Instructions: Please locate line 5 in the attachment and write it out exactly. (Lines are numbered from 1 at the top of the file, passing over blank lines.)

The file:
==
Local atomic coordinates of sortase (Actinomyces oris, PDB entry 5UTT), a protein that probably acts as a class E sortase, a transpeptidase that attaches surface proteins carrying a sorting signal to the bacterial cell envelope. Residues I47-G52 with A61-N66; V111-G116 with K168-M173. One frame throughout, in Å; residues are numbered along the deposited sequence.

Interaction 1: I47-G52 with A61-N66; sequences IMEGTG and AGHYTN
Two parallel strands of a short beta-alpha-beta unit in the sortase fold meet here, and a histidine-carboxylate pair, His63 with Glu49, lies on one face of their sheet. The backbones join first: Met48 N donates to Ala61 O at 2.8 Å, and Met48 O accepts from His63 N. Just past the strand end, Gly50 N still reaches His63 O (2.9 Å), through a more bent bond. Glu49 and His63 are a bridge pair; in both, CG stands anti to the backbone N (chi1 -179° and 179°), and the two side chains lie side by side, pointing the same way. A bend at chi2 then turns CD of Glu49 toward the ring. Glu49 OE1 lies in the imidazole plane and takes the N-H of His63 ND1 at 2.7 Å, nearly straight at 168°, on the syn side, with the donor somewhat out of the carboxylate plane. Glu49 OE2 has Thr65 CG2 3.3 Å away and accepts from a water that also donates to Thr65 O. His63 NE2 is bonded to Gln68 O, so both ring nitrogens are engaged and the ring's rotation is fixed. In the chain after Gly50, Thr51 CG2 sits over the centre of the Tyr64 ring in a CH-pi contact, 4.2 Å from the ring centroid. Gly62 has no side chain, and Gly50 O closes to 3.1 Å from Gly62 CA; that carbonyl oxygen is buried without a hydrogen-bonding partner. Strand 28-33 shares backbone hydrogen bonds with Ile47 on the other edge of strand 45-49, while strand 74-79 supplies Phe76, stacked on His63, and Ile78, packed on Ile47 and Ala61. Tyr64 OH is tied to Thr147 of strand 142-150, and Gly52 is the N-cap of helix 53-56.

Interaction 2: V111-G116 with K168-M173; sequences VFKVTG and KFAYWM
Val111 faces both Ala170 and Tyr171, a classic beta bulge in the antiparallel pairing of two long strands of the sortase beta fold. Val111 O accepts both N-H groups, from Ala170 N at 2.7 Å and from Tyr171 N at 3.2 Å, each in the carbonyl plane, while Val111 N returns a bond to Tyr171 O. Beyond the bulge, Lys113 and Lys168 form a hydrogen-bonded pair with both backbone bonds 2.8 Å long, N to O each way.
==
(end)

Val111 faces both Ala170 and Tyr171, a classic beta bulge in the antiparallel pairing of two long strands of the sortase beta fold. Val111 O accepts both N-H groups, from Ala170 N at 2.7 Å and from Tyr171 N at 3.2 Å, each in the carbonyl plane, while Val111 N returns a bond to Tyr171 O. Beyond the bulge, Lys113 and Lys168 form a hydrogen-bonded pair with both backbone bonds 2.8 Å long, N to O each way.